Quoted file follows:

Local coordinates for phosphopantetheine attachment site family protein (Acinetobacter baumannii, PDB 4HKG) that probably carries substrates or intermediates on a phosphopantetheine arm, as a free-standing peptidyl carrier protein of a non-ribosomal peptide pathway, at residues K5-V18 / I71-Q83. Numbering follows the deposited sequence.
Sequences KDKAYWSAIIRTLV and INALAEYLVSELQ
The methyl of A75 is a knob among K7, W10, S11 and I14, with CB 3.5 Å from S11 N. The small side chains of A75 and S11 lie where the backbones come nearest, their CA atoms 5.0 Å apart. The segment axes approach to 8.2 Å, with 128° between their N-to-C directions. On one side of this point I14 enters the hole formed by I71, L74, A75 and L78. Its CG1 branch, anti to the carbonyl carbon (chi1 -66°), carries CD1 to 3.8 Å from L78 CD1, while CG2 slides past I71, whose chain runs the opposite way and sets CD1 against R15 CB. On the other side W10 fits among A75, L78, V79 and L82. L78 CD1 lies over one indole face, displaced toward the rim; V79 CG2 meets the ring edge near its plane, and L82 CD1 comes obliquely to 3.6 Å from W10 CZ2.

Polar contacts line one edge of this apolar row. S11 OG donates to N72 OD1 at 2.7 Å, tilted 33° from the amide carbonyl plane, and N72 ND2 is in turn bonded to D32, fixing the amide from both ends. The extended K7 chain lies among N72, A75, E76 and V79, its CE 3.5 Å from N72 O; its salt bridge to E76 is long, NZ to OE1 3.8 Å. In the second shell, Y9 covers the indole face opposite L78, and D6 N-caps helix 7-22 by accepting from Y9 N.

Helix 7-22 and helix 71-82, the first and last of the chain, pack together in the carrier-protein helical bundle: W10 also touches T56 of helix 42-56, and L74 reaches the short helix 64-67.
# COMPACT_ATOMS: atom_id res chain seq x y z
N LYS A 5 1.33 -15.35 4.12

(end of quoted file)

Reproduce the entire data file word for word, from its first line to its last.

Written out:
Local coordinates for phosphopantetheine attachment site family protein (Acinetobacter baumannii, PDB 4HKG) that probably carries substrates or intermediates on a phosphopantetheine arm, as a free-standing peptidyl carrier protein of a non-ribosomal peptide pathway, at residues K5-V18 / I71-Q83. Numbering follows the deposited sequence.
Sequences KDKAYWSAIIRTLV and INALAEYLVSELQ
The methyl of A75 is a knob among K7, W10, S11 and I14, with CB 3.5 Å from S11 N. The small side chains of A75 and S11 lie where the backbones come nearest, their CA atoms 5.0 Å apart. The segment axes approach to 8.2 Å, with 128° between their N-to-C directions. On one side of this point I14 enters the hole formed by I71, L74, A75 and L78. Its CG1 branch, anti to the carbonyl carbon (chi1 -66°), carries CD1 to 3.8 Å from L78 CD1, while CG2 slides past I71, whose chain runs the opposite way and sets CD1 against R15 CB. On the other side W10 fits among A75, L78, V79 and L82. L78 CD1 lies over one indole face, displaced toward the rim; V79 CG2 meets the ring edge near its plane, and L82 CD1 comes obliquely to 3.6 Å from W10 CZ2.

Polar contacts line one edge of this apolar row. S11 OG donates to N72 OD1 at 2.7 Å, tilted 33° from the amide carbonyl plane, and N72 ND2 is in turn bonded to D32, fixing the amide from both ends. The extended K7 chain lies among N72, A75, E76 and V79, its CE 3.5 Å from N72 O; its salt bridge to E76 is long, NZ to OE1 3.8 Å. In the second shell, Y9 covers the indole face opposite L78, and D6 N-caps helix 7-22 by accepting from Y9 N.

Helix 7-22 and helix 71-82, the first and last of the chain, pack together in the carrier-protein helical bundle: W10 also touches T56 of helix 42-56, and L74 reaches the short helix 64-67.
# COMPACT_ATOMS: atom_id res chain seq x y z
N LYS A 5 1.33 -15.35 4.12